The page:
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Dagstuhl Seminar 98331


( Aug 17 – Aug 21, 1998 )

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  • A. Arora (Ohio State)
  • S. Dolev (Beer-Sheva, Israel)
  • W.P. de Roever (Kiel)


Distributed systems substantially improve our ability to compute and exchange information, as is evidenced by the dramatic success of the so-called World Wide Web. At the same time, distributed systems --and computer networks in particular-- are hard to design, control, and maintain, as they consist of a variety of complex hardware and software components that are subject to faults and dynamic changes.

Self-stabilisation has emerged as a promising paradigm for the design, control, and maintenance of fault-tolerant distributed systems. As its name suggests, self-stabilisation enables systems to automatically recover from the occurrence of faults. Its essential idea is this: Regardless of what state a system is placed in, by virtue of being self-stabilising, the system converges to desired behaviour. Thus, even if faults cause the system to be placed in an arbitrary state, the system can eventually resume its desired behaviour.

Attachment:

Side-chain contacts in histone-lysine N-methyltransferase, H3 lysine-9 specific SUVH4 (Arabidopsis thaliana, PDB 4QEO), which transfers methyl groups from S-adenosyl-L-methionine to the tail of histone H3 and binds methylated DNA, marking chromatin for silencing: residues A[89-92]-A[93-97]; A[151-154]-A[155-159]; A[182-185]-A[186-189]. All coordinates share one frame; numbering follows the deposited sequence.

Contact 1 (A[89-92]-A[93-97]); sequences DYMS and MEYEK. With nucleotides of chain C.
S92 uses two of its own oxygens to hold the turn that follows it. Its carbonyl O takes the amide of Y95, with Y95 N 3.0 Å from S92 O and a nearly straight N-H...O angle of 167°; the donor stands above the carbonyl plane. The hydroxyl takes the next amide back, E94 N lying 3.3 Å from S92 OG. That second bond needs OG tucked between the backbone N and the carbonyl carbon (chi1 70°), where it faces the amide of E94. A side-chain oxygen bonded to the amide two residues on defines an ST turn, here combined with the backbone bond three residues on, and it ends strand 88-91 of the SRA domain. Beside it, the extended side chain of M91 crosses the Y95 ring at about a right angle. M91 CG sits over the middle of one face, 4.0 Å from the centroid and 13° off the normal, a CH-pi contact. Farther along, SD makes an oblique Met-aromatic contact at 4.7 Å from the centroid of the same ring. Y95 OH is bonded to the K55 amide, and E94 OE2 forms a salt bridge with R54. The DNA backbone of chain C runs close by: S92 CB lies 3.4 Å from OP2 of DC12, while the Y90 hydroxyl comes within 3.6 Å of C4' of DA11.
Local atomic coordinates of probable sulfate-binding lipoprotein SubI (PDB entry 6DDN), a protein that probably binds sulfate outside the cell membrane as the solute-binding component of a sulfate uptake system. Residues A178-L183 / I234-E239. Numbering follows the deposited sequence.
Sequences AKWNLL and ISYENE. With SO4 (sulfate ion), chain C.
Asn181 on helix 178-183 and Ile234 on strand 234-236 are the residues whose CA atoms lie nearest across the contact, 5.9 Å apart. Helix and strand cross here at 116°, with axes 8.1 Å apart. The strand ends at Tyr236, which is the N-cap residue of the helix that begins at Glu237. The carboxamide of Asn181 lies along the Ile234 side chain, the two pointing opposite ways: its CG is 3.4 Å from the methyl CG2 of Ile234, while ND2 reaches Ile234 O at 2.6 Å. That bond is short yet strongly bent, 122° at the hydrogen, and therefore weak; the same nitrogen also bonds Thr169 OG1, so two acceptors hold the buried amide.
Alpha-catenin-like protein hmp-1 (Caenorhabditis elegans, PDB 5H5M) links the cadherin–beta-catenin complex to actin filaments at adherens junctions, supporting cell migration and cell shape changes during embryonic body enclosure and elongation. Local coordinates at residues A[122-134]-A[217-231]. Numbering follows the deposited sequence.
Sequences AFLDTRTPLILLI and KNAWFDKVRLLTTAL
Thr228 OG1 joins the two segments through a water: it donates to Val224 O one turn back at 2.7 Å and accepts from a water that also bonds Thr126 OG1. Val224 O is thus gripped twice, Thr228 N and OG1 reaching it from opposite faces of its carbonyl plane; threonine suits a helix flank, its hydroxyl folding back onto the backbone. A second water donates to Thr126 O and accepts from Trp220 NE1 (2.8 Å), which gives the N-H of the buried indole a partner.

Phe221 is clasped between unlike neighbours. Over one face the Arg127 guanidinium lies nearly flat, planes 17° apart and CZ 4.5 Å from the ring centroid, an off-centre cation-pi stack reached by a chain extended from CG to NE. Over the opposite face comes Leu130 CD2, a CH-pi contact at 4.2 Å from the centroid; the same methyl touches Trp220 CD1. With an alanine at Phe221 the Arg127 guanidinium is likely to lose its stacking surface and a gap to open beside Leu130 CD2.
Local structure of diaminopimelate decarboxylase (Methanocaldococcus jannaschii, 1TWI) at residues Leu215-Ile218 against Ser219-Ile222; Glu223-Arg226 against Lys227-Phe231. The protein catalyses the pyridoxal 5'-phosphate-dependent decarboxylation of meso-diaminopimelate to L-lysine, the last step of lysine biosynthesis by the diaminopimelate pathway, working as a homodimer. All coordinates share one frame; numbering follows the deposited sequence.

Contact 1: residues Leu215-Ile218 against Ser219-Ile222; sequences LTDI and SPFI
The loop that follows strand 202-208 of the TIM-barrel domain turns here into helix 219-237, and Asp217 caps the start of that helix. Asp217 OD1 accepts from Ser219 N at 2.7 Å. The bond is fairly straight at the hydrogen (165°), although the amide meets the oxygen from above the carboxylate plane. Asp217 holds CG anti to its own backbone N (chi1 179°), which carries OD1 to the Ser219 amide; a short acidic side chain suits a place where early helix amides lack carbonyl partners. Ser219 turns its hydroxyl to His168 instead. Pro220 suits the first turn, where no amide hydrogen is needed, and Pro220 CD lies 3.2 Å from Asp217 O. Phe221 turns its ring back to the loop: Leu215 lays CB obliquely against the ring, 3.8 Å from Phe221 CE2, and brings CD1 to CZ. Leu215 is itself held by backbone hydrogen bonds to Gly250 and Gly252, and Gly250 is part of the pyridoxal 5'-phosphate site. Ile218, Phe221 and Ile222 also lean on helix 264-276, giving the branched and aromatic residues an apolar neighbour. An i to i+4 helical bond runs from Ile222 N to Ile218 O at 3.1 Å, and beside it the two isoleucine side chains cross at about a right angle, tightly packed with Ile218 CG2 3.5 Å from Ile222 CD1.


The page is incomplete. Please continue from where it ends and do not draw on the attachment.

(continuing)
The field of self-stabilisation is young and rapidly growing. To facilitate research in this field, experts in this field and in allied fields were invited to share their research interests and work with each other. The Dagstuhl Seminar on "Self-Stabilisation" brought together thirty five researchers from seven different countries. The opening talk was given by Edsger W. Dijkstra, then an overview of the state-of-the-art and future directions was provided by Shmuel Katz. The talks that followed presented new results and directions:

  • Formal methods for verification and specification of self-stabilising algorithms,
  • Use of the self-stabilisation concept in the context of security and privacy,
  • Integration with other fault models,
  • Transient fault detectors,
  • Design frameworks for achieving self-stabilisation and other fault tolerances,
  • Self-stabilising algorithms and their time/space efficiency; impossibility results
  • The pleasant atmosphere of Dagstuhl was an important incentive for the lively interaction between the participants. The success of the seminar in stimulating new ideas and dialogue has led us to start planning the next seminar two years hence. We would like to thank all who contributed to the seminar, and in particular the encouragement we received from Professor Dr. Reinhard Wilhelm. The support of the TMR Program of the European Community is gratefully acknowledged.

  • A. Arora (Ohio State)
  • S. Dolev (Beer-Sheva, Israel)
  • W.P. de Roever (Kiel)